A family fishing trip can be a memorable activity for the whole family. Whether you’re deep sea fishing, or even casting in a line at Lake Sakakawea in North Dakota, it has various health benefits and can build stronger relationships between you and your kids. If you want to get your kids interested in fishing, you are in the right place. Fishing masters from FindYourFish share advice about how to hook your kids into fishing and make them more interested in nature in general.
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Family Fish Trips Require Patience
Before you embark on a family fishing trip, remind yourself of your own first fishing experiences. Tangled lines, lost fish, and wet clothes will likely come to mind.
If you want to encourage your child to fish, be sure that you praise them for little successes (such as putting bait on a hook), and avoid criticizing them. It is very possible that your kids won’t catch a fish at first. It’s also likely they will experience some problems. For example, tangling their line is almost certainly going to happen. Remember that if you lose your temper, you can effectively lose your child’s interest in fishing as well. Keep calm and fish on!
One way to deal with the inevitable tangled line is to bring two rods with you. Kids can get bored easily, so if one rod needs some fixing, your child can continue fishing with the second one. As they become more experienced and enjoy the process more, you can start teaching them how to fix any issues that pop up, but for the start of their fishing adventures, keep it as simple as possible.
Come Prepared For Your Family Fishing Trip
As a more experienced angler, you know that preparation is everything. It can make your trip a whole lot more pleasant and sometimes can help you avoid some severe problems. Being soaking wet, hungry, thirsty, or getting bitten by mosquitoes can make your child feel frustrated and, in effect, make them lose interest in fishing. Especially if they get sick a few days after. That’s a huge deal for your kids and you as well. Most of the items in our day hike packing guide will work for fishing too.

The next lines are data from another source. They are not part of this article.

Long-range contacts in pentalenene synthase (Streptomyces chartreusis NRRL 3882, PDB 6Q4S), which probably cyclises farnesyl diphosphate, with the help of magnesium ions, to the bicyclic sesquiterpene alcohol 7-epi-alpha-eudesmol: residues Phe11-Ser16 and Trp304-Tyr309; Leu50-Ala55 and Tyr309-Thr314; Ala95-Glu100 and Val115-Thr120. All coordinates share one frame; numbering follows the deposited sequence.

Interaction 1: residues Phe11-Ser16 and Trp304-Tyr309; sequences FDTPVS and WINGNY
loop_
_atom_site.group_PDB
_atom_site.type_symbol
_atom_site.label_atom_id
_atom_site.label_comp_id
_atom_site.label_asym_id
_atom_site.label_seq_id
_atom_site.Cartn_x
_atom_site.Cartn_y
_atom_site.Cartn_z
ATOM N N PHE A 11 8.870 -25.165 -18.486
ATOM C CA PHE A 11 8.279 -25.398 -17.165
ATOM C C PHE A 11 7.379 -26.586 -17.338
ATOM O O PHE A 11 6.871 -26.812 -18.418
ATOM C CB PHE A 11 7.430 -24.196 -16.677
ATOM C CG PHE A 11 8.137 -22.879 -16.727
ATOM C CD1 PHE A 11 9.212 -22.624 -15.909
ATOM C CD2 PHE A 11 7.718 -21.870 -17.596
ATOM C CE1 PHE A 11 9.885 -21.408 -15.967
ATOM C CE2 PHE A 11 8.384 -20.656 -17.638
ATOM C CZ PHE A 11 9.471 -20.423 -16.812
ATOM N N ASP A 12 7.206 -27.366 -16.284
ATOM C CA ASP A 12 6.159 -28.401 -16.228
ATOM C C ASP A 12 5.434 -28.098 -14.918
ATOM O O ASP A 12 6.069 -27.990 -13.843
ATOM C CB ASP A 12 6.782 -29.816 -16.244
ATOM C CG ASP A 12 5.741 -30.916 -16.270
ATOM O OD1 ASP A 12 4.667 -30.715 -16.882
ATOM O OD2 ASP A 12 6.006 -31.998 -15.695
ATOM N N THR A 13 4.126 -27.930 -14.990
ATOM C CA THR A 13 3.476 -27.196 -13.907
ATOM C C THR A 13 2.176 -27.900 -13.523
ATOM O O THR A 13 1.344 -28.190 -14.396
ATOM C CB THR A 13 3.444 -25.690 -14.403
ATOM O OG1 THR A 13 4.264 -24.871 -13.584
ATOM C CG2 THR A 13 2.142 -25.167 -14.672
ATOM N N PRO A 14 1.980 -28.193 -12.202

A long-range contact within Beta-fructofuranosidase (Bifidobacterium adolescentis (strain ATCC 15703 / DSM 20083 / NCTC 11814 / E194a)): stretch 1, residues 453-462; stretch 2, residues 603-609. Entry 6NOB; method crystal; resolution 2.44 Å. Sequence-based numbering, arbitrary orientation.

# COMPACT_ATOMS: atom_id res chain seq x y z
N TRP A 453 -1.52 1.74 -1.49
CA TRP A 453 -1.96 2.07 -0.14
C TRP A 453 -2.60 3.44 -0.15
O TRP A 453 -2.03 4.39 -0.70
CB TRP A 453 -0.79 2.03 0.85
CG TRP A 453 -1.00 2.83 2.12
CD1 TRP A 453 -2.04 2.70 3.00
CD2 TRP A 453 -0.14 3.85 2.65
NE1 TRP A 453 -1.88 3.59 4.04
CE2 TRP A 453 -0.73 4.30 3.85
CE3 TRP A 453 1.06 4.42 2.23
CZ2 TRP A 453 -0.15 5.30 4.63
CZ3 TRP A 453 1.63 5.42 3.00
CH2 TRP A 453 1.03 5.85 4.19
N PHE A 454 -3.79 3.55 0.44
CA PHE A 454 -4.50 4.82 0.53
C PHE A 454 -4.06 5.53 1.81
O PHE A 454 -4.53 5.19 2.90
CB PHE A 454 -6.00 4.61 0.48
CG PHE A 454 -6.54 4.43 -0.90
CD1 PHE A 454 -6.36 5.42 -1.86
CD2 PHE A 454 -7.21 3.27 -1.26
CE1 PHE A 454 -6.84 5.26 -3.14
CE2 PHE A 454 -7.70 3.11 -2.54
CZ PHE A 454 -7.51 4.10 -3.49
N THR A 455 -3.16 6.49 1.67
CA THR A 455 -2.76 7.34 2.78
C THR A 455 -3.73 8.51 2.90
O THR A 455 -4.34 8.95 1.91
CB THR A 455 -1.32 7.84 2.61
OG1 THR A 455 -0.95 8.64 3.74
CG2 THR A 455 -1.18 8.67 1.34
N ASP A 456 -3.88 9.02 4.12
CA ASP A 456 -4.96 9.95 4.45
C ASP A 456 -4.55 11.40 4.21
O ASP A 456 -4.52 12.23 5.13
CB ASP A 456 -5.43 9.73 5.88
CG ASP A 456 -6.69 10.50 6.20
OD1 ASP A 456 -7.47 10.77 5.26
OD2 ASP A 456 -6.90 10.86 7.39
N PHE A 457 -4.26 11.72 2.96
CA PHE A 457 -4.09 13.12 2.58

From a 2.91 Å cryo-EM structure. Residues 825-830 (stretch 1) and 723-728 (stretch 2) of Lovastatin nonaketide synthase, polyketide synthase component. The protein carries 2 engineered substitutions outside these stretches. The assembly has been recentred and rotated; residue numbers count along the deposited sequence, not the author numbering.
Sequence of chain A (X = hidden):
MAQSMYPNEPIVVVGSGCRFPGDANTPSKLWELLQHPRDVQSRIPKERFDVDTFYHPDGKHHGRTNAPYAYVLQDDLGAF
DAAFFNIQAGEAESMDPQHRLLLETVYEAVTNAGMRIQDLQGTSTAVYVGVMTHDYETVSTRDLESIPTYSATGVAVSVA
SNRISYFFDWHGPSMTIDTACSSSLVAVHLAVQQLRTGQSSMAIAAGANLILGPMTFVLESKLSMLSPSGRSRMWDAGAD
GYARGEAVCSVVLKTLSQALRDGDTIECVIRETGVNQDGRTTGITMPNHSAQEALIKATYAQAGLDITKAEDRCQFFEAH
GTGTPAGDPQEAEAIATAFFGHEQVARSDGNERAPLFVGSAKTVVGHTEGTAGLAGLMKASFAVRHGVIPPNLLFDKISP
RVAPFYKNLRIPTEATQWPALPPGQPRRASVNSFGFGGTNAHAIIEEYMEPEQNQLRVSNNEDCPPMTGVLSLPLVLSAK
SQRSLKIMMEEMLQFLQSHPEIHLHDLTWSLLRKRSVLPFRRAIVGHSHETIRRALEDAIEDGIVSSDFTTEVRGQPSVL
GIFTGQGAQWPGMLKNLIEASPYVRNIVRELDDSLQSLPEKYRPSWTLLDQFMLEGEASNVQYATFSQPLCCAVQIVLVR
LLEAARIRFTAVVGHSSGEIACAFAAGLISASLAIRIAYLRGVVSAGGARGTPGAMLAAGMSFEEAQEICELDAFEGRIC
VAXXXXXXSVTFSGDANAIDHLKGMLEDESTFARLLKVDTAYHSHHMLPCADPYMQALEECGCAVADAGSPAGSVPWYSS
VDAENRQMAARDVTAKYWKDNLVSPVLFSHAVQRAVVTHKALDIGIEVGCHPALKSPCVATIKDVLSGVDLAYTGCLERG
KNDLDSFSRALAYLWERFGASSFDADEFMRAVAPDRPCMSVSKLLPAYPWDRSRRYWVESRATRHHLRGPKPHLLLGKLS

This is why you should verify weather conditions before you head to a body of water, choose proper clothes such as rain boots or waders and water-repellent jackets, prepare snacks and drinks (obviously including ones that your child truly likes), as well as bring a bottle of insect repellent. Think of everything that can make your kids more comfortable and relaxed.
If you notice that your child is markedly uncomfortable, it’s best to tend to them ASAP. Kids can quickly form negative associations with things, and there are few things more uncomfortable than being wet and cold on a family fishing trip. When your kids are comfortable and well-rested, however, they can be more focused and notice all the beautiful nature all around them.
Of course, you cannot predict all the things that can happen during the course of your family fishing trip, but if you stay vigilant and proactive, and understand what your kids need, you can keep them as comfortable and happy as possible!
Before Your Family Fishing Trip Talk About Angler Ethics